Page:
For example, I have been fitted with a dental device because I am a grinder and have over the years sprung my jaw muscles. The alternatives were to 1) do nothing and suffer the pain, 2) look into a pharmacuetical way to relax or 3) wear an acrylic device as many hours of the day as I can stomach. Does it leach something into my system? I don't know, but it seems to be the best choice available.

We have to take our foot off first to get to second.

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#23

Re: More Poisonous Plastics: Consumers Can’t Catch a Break

10/15/2009 11:20 AM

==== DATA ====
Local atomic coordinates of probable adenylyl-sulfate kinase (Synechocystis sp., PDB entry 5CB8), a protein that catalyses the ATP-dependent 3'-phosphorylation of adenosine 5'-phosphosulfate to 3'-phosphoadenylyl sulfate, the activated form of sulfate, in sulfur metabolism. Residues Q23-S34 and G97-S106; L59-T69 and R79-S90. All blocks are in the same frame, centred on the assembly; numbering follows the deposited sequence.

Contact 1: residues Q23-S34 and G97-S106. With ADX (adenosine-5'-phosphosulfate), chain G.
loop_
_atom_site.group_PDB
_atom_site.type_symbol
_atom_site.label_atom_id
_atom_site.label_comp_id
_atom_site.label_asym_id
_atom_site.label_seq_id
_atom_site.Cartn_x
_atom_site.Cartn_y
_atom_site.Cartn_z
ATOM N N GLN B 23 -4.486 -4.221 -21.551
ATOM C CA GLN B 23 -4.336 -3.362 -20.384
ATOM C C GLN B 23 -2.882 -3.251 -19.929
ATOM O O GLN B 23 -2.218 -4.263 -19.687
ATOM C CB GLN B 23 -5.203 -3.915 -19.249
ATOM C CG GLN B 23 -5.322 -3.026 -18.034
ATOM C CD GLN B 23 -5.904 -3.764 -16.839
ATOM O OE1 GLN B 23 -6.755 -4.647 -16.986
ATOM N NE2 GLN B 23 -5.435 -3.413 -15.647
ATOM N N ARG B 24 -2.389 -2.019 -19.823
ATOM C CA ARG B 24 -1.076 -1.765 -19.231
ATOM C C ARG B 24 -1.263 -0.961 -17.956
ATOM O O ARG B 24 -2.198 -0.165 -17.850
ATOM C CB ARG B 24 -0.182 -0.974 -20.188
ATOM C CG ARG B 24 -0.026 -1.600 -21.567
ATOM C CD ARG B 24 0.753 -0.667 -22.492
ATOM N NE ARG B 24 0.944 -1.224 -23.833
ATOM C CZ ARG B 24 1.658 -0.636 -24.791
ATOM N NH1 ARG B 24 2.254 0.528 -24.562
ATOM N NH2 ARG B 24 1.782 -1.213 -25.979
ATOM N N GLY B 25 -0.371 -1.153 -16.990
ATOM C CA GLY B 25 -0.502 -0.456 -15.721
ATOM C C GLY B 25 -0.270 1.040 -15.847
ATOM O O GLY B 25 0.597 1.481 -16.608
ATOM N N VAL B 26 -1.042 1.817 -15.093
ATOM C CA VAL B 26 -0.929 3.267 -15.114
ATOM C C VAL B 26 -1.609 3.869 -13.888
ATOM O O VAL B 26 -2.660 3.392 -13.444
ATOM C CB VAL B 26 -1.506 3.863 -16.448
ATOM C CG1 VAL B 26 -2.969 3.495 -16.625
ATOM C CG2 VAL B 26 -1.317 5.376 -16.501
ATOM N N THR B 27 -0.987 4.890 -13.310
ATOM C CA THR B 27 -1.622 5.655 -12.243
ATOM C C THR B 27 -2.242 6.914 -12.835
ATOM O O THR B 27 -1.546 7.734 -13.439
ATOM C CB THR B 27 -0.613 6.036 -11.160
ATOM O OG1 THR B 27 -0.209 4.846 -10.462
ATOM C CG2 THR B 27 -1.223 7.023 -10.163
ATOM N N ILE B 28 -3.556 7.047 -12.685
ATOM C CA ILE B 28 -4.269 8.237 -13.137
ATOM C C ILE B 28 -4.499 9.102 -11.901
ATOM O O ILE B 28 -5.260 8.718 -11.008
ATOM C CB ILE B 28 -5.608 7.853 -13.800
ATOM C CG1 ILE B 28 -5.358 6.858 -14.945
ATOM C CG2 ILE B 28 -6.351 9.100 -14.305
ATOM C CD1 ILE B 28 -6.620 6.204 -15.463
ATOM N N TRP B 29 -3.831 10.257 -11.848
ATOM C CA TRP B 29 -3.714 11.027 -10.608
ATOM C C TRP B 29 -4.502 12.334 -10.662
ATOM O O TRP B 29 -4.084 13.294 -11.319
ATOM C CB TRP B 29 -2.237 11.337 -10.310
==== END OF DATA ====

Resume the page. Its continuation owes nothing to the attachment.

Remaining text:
The unstated issue is that BPA is undesirable because of its estrogenic activity. Do the replacement materials, while eliminating BPA, eliminate the estrogenic activity? To use an extreme analogy, cyanide is certainly arsenic free, but would you want to ingest it?

Problem is that many popular copolyesters also have estrogenic leachates. SIGG switched to a copolyester, as have many baby bottle manufacturers; could this just be trading one set of problems for another?